What I have tried to illustrate is that new films which streaming services present have the same qualities and are hallmarks of the contemporary. Some stories suit this style and have a fast, documentarian realism but this tends not to work for stories, which require more atmosphere or suspension of disbelief. Contemporary streamed films may simply be the style of the 2010s which we can only fully understand with retrospect, as much as films of the 1970s had a brown, grainy quality, but for the first time in my life, I feel the contemporary is not necessarily better nor is it simply a different taste, like the comparison between apples and oranges. Film has always had a quality that appeared unobtainable and magical. It is great that in society today, films can be accessed, made and edited by anyone but it may lose its prestige if even the big budget studios churn out digital media that uses tricks which are all too obvious to the audience and feel like manufactured products rather than creative, artistic projects which are more than the sum of their parts. I would not want to restrict access to cinema but already the number of series and films available on streaming services would be impossible to watch in a lifetime. Having too much available can mean it is taken for granted. It belittles the quality of the diamonds in the rough. Of course, film cannot be stagnant, it has to move with the times and adapt format, distribution, narrative, character and style, to maintain relevance, but ease of access does not counterbalance a restriction to creativity and the diminishment of the art form.

I believe this restriction comes from streaming services providing an averaging effect; some of the films are good, some bad, most are mediocre. The consumer pays for a service rather than being given the ability to choose and curate a selection that suits their own tastes; the whole is considered more than the individual. I think this could stifle independent and diverse cinema, because some passion projects take more time and effort than a well marketed uninspired project that ticks the boxes the studio have projected to make a profit. There would be no point in spending time and money for specialists to restore and preserve films of the past, which need care and attention, and warrant being sold individually like a well considered book volume. In my opinion, it is not exciting or interesting to have a range of mediocre products at your fingertips compared with finding and investing in a smaller number of high quality, individual, interesting projects that do not have to conform to the cynical standards of entertainment and content providing. Cinema does not need to be a fast food that is available everywhere at all times of the day. If it is made an occasion, it is more memorable and satisfying. It would be a sad day if communal movie going where images are projected onto a big screen disappeared. Cinema would become more isolating, unaffecting and illusionary as a platform. I’m afraid J.J., that does not look like a good future for filmmaking. This is by no means an elitist comment either, as streaming service subscriptions are not inexpensive and can be underutilised, and in some cases, have forced cinema ticket prices upwards.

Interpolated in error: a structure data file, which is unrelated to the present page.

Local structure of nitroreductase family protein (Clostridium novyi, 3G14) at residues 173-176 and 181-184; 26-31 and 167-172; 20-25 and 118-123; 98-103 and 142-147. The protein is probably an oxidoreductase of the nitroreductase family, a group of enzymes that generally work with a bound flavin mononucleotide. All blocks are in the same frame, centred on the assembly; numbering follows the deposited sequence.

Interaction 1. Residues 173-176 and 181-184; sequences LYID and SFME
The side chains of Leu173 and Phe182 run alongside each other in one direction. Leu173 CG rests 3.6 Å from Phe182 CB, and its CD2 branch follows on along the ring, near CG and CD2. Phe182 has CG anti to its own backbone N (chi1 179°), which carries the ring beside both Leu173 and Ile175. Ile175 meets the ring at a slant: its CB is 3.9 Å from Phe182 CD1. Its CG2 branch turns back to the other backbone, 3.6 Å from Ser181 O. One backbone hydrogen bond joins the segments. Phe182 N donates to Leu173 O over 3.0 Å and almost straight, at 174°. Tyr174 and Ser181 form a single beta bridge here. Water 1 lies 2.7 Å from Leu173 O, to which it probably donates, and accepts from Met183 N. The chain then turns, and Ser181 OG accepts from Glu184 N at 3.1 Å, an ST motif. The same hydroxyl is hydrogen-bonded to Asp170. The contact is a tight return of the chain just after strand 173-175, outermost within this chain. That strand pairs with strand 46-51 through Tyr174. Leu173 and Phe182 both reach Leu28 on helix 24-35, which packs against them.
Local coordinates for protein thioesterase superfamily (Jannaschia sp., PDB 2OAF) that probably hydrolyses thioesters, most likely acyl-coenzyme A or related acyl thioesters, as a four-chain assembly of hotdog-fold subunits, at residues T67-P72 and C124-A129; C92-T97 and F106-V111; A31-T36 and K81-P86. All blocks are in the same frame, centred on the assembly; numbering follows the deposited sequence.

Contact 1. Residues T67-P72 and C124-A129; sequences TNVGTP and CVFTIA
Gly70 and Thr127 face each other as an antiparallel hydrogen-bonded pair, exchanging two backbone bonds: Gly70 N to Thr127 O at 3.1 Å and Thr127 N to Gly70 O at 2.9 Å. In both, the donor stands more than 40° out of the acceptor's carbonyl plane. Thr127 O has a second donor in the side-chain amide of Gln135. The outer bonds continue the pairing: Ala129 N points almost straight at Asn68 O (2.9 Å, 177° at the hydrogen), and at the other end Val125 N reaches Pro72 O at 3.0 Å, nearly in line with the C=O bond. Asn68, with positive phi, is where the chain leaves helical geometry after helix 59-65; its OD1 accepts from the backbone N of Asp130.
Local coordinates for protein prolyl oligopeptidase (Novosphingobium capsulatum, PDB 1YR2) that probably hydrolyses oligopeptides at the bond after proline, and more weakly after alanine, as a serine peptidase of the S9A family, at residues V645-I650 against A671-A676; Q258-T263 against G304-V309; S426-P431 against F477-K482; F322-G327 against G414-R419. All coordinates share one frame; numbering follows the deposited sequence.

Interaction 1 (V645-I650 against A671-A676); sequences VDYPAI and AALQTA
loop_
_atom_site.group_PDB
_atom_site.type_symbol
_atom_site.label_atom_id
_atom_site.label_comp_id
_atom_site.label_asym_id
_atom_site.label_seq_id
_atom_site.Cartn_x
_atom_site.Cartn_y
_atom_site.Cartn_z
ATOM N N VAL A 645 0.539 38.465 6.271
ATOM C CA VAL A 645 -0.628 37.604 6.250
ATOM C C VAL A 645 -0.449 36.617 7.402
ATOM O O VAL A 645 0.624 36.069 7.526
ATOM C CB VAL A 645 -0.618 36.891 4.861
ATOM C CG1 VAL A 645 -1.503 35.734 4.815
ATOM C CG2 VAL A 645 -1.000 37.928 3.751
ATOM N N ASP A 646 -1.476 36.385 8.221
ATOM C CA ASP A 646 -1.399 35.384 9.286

If super-studios have a monopoly on the creation of content and the control of distribution, then suddenly large companies will be able to control exactly what we can and cannot watch. Already, streaming services build information about watching habits and tastes and so can gain a lot of knowledge about consumer behaviour. This may be a dystopian projection of the future but we need diversity and counter-cultural movements in cinema to challenge this idea artistically and make sure such a society is not possible.

The newly released Cloverfield film has had mediocre to poor reviews, making it a non-event, which carries little weight in comparison to the premiere of a new and inventive film. It is about a group of scientists who are out of resources and are on a space mission attempting to find a new solution, but they may rip an irreversible hole in space-time and unleash monstrous beings on the Earth. The main criticism the film is receiving is that it has plucked ideas from other films, such as Alien or The Thing, and executed them poorly. I cannot help but feel the story and criticism are ironic. It was produced by a studio out of ideas, trying out a new solution by poorly throwing together parts of cinema from the past. It may work or it may rip the cinema of the future in half, creating monstrous films that are unleashed on the Earth to our despair.

Paddington 2 was pretty good though.

Hamish Muir 6th February 2018